Billy Brown wrote:
>> Wouldn't the fact that we're here so early account for us being rare?
>No, it just explains why we aren't surrounded by billion-year-old elder
>races. If Earth's evolution is exactly average, and life is fairly common,
>we would still expect there to be lots of other races that beat us out by a
>few tens of thousands of years. So, at least one of those assumptions must
Okay, here's a diagram:
BIG BANG! ------------------------------------------> Infinity ^ | We are here
See that vast infinite space to the right, as cool and unyielding to life as it may be there is a far better chance that life (that's us!) would be over there. Thus, finding life so close to the Big Bang is unlikely. However, two problems. Problem number one, as with the doomsday scenarios there's the question of identity (sorry) and all that "is a rock an observer" crap will persist. Problem number two, it seems to me that life would be unlikely anywhere along this line. I have a feeling there's a problem in my line of reasoning but my brains refusing to look for it, anyone?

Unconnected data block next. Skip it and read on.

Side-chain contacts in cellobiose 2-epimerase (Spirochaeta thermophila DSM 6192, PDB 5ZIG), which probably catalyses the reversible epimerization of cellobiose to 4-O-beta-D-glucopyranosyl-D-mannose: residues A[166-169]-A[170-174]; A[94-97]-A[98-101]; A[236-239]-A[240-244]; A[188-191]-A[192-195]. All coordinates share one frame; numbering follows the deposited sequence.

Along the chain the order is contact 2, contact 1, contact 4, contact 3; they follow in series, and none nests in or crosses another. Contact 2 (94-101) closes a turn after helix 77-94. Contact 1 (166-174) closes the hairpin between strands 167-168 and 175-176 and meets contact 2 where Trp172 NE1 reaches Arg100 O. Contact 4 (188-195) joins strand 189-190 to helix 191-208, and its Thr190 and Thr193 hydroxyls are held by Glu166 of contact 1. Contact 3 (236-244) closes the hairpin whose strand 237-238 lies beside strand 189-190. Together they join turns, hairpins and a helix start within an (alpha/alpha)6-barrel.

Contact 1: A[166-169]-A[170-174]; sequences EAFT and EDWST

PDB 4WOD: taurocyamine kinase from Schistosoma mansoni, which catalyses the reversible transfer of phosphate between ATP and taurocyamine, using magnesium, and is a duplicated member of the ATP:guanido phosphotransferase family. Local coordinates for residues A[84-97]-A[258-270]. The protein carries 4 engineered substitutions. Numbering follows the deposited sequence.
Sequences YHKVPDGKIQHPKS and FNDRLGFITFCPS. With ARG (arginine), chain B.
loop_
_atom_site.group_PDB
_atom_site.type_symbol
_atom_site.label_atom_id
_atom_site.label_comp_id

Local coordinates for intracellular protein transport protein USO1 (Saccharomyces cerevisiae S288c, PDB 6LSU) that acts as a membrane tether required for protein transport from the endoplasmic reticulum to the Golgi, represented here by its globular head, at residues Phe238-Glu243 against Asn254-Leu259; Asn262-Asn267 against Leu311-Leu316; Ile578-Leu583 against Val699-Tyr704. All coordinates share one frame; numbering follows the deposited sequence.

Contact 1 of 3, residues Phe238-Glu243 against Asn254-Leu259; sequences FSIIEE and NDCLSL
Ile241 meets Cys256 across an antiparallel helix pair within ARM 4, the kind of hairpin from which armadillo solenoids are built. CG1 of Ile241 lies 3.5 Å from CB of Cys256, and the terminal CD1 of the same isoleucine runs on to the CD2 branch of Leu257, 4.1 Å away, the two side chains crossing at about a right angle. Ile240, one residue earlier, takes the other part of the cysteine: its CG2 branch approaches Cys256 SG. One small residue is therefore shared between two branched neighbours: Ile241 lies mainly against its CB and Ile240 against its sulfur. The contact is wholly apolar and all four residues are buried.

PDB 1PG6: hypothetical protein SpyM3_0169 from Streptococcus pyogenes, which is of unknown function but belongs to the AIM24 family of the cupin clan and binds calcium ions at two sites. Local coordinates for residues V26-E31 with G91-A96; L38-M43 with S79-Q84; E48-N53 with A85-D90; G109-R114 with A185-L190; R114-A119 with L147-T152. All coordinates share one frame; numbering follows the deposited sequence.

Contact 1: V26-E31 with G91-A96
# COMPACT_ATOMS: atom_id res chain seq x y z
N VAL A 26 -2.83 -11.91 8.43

Btw, Amir D. Aczel shows why we may be among the most advanced civilisations in the universe using the 'inspection paradox' in his new book _Probability 1_. Basically you're more likely to be in one of the long-lived races (and thus extraordinarily lucky) than a short lived one. (Could this also be a counter to the doomsday scenario?)